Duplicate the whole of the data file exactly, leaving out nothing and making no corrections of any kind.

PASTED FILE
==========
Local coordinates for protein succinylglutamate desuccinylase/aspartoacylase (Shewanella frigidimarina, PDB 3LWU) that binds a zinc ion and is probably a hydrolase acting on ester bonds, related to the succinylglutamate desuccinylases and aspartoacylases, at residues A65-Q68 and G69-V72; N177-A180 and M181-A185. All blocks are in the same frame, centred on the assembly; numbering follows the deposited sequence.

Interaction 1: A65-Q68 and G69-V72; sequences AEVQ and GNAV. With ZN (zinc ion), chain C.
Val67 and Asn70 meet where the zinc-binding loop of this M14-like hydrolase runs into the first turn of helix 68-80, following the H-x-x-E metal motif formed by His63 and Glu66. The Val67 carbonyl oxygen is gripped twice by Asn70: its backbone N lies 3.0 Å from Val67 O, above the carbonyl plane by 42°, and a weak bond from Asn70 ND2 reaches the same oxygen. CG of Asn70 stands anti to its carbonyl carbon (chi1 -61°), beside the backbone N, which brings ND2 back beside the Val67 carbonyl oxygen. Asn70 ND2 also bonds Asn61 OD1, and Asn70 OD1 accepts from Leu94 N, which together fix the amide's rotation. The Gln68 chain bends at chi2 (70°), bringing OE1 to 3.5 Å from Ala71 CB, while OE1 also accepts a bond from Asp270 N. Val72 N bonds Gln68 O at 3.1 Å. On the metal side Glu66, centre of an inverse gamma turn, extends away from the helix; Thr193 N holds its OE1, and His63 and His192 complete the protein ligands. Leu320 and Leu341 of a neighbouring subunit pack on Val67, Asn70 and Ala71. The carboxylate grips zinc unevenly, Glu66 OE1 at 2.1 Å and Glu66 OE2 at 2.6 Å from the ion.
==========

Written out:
Local coordinates for protein succinylglutamate desuccinylase/aspartoacylase (Shewanella frigidimarina, PDB 3LWU) that binds a zinc ion and is probably a hydrolase acting on ester bonds, related to the succinylglutamate desuccinylases and aspartoacylases, at residues A65-Q68 and G69-V72; N177-A180 and M181-A185. All blocks are in the same frame, centred on the assembly; numbering follows the deposited sequence.

Interaction 1: A65-Q68 and G69-V72; sequences AEVQ and GNAV. With ZN (zinc ion), chain C.
Val67 and Asn70 meet where the zinc-binding loop of this M14-like hydrolase runs into the first turn of helix 68-80, following the H-x-x-E metal motif formed by His63 and Glu66. The Val67 carbonyl oxygen is gripped twice by Asn70: its backbone N lies 3.0 Å from Val67 O, above the carbonyl plane by 42°, and a weak bond from Asn70 ND2 reaches the same oxygen. CG of Asn70 stands anti to its carbonyl carbon (chi1 -61°), beside the backbone N, which brings ND2 back beside the Val67 carbonyl oxygen. Asn70 ND2 also bonds Asn61 OD1, and Asn70 OD1 accepts from Leu94 N, which together fix the amide's rotation. The Gln68 chain bends at chi2 (70°), bringing OE1 to 3.5 Å from Ala71 CB, while OE1 also accepts a bond from Asp270 N. Val72 N bonds Gln68 O at 3.1 Å. On the metal side Glu66, centre of an inverse gamma turn, extends away from the helix; Thr193 N holds its OE1, and His63 and His192 complete the protein ligands. Leu320 and Leu341 of a neighbouring subunit pack on Val67, Asn70 and Ala71. The carboxylate grips zinc unevenly, Glu66 OE1 at 2.1 Å and Glu66 OE2 at 2.6 Å from the ion.